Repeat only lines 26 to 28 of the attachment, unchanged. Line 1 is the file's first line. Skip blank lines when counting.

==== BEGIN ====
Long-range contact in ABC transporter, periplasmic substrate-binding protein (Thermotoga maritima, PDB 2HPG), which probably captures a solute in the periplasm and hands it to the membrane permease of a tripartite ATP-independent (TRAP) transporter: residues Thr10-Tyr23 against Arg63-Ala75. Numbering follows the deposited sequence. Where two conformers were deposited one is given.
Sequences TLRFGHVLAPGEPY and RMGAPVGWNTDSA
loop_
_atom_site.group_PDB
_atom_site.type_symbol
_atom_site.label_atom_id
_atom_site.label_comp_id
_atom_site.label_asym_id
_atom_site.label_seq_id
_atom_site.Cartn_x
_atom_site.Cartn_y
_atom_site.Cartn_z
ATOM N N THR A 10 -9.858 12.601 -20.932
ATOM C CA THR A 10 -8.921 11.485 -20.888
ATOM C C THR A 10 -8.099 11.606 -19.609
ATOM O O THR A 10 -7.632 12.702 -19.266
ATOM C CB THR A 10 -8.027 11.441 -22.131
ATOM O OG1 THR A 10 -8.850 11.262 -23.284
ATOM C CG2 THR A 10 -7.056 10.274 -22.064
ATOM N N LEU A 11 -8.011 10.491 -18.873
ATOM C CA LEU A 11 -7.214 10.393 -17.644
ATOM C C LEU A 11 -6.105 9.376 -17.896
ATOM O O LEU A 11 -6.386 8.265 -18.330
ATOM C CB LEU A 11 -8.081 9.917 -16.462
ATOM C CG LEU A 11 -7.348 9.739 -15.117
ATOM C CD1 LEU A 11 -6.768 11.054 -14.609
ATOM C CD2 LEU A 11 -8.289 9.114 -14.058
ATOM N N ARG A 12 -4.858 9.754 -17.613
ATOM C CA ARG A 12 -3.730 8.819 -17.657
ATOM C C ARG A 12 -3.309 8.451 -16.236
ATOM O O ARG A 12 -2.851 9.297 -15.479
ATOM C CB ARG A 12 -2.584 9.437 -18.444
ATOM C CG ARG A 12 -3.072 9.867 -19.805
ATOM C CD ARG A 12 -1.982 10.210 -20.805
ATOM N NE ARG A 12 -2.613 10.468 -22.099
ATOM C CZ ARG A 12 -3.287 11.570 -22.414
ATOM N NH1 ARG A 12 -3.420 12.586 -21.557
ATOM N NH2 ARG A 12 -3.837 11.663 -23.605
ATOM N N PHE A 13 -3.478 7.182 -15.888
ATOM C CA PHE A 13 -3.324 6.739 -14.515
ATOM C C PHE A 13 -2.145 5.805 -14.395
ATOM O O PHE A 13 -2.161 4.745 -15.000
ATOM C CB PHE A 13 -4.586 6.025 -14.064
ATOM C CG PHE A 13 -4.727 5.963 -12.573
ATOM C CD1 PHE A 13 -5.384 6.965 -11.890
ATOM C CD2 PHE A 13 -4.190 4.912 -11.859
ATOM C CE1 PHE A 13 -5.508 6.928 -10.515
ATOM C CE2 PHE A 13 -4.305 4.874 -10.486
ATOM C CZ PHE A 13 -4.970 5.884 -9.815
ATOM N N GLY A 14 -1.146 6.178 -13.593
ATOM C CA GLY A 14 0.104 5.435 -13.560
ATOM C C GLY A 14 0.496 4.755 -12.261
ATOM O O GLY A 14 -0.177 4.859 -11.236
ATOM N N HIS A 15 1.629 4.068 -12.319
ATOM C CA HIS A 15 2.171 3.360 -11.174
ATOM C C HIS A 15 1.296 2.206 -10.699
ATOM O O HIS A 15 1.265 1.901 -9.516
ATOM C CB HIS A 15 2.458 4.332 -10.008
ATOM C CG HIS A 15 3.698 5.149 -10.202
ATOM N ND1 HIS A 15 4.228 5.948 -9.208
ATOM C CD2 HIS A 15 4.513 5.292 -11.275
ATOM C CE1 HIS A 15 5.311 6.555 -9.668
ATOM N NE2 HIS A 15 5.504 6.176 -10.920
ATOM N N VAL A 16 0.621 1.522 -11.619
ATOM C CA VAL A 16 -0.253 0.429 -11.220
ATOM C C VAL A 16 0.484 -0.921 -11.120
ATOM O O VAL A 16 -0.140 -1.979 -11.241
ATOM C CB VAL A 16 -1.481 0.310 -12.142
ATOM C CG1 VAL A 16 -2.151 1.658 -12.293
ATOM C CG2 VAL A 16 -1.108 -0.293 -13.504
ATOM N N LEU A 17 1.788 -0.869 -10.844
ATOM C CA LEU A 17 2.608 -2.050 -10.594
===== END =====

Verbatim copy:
ATOM C CD1 LEU A 11 -6.768 11.054 -14.609
ATOM C CD2 LEU A 11 -8.289 9.114 -14.058
ATOM N N ARG A 12 -4.858 9.754 -17.613